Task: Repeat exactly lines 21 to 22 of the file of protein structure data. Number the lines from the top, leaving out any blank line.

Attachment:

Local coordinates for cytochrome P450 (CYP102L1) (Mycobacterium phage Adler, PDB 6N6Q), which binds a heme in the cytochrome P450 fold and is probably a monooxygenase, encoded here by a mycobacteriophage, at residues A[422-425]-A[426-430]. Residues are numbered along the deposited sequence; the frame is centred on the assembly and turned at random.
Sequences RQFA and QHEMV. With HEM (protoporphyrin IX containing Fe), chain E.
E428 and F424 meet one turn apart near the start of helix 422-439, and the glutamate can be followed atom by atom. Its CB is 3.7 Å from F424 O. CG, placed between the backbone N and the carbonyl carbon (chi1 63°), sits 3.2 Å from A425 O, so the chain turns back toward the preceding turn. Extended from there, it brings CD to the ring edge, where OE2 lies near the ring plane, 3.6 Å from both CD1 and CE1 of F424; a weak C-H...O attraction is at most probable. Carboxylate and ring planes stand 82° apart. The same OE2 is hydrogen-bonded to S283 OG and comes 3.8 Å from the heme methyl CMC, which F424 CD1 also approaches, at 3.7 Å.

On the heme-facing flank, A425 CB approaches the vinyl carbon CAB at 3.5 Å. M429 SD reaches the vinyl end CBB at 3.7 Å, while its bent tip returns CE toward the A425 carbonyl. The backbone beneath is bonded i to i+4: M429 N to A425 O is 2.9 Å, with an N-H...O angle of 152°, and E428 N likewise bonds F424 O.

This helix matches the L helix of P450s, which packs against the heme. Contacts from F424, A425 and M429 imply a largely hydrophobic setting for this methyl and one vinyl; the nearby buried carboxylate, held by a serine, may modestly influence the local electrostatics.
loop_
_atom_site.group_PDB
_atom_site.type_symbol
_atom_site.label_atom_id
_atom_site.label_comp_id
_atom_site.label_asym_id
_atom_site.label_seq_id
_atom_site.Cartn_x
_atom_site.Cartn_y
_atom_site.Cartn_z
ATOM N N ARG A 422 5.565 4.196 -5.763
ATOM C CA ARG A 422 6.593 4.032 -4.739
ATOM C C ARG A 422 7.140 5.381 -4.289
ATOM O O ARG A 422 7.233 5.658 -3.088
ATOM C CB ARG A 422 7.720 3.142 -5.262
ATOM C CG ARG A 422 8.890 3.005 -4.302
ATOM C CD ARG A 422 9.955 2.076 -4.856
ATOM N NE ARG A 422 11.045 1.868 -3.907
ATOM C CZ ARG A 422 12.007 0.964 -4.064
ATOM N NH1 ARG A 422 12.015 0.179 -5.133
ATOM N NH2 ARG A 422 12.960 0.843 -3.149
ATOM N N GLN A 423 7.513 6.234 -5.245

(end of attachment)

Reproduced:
ATOM C CG ARG A 422 8.890 3.005 -4.302
ATOM C CD ARG A 422 9.955 2.076 -4.856